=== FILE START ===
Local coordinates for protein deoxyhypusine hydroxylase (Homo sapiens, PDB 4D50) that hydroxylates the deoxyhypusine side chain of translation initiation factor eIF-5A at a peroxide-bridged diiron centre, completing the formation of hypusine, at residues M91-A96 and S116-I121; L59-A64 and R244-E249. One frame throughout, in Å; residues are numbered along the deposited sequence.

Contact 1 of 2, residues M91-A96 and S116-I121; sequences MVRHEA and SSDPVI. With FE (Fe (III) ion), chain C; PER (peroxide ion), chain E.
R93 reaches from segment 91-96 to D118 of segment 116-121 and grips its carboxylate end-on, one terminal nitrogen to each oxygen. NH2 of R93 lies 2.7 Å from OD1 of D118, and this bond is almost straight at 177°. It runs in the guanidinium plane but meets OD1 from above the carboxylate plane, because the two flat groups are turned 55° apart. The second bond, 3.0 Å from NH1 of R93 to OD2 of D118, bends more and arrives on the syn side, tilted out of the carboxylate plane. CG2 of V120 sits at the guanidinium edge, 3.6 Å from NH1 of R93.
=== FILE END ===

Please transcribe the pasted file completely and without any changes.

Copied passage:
Local coordinates for protein deoxyhypusine hydroxylase (Homo sapiens, PDB 4D50) that hydroxylates the deoxyhypusine side chain of translation initiation factor eIF-5A at a peroxide-bridged diiron centre, completing the formation of hypusine, at residues M91-A96 and S116-I121; L59-A64 and R244-E249. One frame throughout, in Å; residues are numbered along the deposited sequence.

Contact 1 of 2, residues M91-A96 and S116-I121; sequences MVRHEA and SSDPVI. With FE (Fe (III) ion), chain C; PER (peroxide ion), chain E.
R93 reaches from segment 91-96 to D118 of segment 116-121 and grips its carboxylate end-on, one terminal nitrogen to each oxygen. NH2 of R93 lies 2.7 Å from OD1 of D118, and this bond is almost straight at 177°. It runs in the guanidinium plane but meets OD1 from above the carboxylate plane, because the two flat groups are turned 55° apart. The second bond, 3.0 Å from NH1 of R93 to OD2 of D118, bends more and arrives on the syn side, tilted out of the carboxylate plane. CG2 of V120 sits at the guanidinium edge, 3.6 Å from NH1 of R93.